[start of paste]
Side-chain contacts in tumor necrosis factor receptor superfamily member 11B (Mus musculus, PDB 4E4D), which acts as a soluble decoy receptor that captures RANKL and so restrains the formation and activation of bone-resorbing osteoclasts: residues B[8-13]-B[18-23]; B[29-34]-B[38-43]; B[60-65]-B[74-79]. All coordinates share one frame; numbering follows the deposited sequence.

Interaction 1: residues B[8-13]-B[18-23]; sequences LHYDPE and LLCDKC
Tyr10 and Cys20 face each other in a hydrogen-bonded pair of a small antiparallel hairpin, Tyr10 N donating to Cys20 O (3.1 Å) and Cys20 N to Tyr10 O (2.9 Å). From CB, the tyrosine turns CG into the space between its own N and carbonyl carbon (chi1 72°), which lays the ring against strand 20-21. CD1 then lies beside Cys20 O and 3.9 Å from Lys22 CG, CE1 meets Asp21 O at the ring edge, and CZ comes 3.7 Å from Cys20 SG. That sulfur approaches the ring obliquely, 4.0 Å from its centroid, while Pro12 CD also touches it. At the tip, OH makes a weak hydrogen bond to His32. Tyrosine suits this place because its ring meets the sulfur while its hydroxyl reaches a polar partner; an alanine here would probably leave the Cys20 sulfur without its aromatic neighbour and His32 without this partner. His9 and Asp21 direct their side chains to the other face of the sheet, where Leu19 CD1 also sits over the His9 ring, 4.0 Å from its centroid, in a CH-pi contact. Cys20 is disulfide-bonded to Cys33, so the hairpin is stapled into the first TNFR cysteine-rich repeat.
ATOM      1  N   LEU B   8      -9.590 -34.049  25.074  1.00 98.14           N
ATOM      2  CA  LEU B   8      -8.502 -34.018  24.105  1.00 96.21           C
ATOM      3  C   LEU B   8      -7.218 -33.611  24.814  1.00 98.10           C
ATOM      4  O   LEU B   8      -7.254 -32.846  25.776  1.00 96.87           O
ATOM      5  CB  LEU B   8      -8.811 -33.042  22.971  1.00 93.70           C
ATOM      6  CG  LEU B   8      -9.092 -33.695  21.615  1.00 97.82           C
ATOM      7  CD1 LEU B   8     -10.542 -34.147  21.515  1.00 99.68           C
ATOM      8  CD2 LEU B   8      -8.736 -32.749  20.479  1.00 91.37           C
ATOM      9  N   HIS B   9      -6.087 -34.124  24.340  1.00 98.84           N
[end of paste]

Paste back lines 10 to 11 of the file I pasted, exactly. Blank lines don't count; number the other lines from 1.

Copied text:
ATOM      7  CD1 LEU B   8     -10.542 -34.147  21.515  1.00 99.68           C
ATOM      8  CD2 LEU B   8      -8.736 -32.749  20.479  1.00 91.37           C